Q: How would you rate the healthcare in Gumi? Have you had any particularly good/bad experiences with regards to doctors and hospitals? Are there any hospitals you would recommend?
A: A friend has had some trouble with his teeth and has paid a small fortune for several root canals. Many foreigners here don’t realise that some dental care is not covered by the national health insurance. Other friends have had mixed experiences with the health system. On one hand, it’s easy and affordable to see a doctor or specialist because part (but not all) of the cost is paid for by the national health insurance. On the other hand, doctors are usually pressed to see as many people as possible and tend to rush through an examination and over medicate.
 
Q: What are the biggest safety issues facing expats living in South Korea? Are there any areas expats should avoid?
A: Nope. Korea is very safe.
 
Q: How do you rate the standard of housing in South Korea? What different options are available for expats?
A:  Teachers are usually provided housing but the standard can vary widely. Those in big city centres will likely get tiny matchbox-sized apartments, although those on the outskirts or in rural areas might get larger apartments or, very occasionally, a house. In Gumi, the same applies - housing depends on the area but you can expect a small, functional apartment.
 
Q: Any areas/suburbs in Gumi you’d recommend for expats to live in?
A:  The city centre is closer to public transport hubs, although as the city is surrounded by hills and forests, living on the outskirts can make it easier to find places to go for a walk.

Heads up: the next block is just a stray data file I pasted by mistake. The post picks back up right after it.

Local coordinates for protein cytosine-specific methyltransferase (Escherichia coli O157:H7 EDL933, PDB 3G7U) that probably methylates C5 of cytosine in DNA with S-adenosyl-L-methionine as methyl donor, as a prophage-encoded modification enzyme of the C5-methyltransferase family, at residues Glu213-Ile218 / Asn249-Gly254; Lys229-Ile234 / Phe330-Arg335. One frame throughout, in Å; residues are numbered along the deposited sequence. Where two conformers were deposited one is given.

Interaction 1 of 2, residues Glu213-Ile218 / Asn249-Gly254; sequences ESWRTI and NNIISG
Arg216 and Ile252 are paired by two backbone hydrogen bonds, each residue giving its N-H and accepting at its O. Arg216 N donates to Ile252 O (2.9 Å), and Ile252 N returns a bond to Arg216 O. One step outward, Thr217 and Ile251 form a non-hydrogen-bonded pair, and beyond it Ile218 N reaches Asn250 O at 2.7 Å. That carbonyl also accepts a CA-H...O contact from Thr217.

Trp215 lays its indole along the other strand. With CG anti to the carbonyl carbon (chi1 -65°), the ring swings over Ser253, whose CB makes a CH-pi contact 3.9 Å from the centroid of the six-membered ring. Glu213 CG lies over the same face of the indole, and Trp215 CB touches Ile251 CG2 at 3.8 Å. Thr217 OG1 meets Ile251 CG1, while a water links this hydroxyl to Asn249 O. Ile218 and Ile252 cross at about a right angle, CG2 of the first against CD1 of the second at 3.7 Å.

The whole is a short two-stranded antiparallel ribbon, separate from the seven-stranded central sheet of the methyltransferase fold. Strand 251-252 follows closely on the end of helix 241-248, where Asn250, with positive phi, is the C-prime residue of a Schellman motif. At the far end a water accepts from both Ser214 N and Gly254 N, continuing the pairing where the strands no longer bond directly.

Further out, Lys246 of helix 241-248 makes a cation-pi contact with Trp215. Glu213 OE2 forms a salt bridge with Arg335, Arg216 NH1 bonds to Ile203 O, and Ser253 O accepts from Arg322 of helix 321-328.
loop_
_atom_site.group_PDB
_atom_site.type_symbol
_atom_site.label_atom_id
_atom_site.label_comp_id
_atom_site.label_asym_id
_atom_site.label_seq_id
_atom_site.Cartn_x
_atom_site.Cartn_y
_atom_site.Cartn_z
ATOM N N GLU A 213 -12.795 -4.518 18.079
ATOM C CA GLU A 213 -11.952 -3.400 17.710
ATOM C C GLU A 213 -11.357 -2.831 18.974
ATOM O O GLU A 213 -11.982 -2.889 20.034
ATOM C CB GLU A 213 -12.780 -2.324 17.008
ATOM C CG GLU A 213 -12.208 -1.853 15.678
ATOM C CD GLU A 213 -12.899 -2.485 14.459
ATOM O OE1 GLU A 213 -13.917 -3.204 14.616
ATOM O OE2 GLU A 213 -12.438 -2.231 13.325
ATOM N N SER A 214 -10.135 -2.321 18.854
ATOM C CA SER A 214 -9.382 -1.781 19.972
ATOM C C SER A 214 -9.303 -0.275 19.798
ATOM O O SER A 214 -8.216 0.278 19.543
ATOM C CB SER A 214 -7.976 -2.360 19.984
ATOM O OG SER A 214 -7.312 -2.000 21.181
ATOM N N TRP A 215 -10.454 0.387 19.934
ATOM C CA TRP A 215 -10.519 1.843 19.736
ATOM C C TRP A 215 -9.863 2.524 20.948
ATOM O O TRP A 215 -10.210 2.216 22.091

Meeting people and making friends in South Korea

 
Q: How tolerant are the locals of foreigners? Is there any obvious discrimination against particular religions or women etc.?
A: Koreans are very polite to foreigners but many people are too shy to try out their limited English ability on you and risk losing face. It is difficult for any foreigner to ever be fully accepted into Korean society, no matter how long you stay. 
 
There is no obvious discrimination against women, although Korea is fairly conservative when it comes to dress – in particular, Western women should avoid showing cleavage at all (although short skirts are fine!). Unfortunately, there is also a fair amount of racism here and this might affect job prospects if you are hunting for teaching jobs, particularly if you’re hunting outside the government school system (which has a diversity policy).
 
Q: Was it easy meeting people and making friends in South Korea? How did you go about meeting new people? 
A: I live on the outskirts of the city and in my suburb there are just a handful of foreigners. Most people make friends through expat Facebook groups (where you can find everything from pub quizzes to Frisbee tournaments) or just at the local foreigner bar, where foreigners tend to congregate.
 
Q: Have you made friends with locals or do you mix mainly with other expats? What advice would you give to new expats looking to make friends? Any social/expat groups you can recommend?
A: If you work in a big hagwon (private academies) with other teachers, this is a good place to start – otherwise the local foreigner bar or your city’s Facebook group for expats are a good place to start. Waygook.org also lists expat events. Expats here are generally very friendly and keen to meet new people.
 

Working in South Korea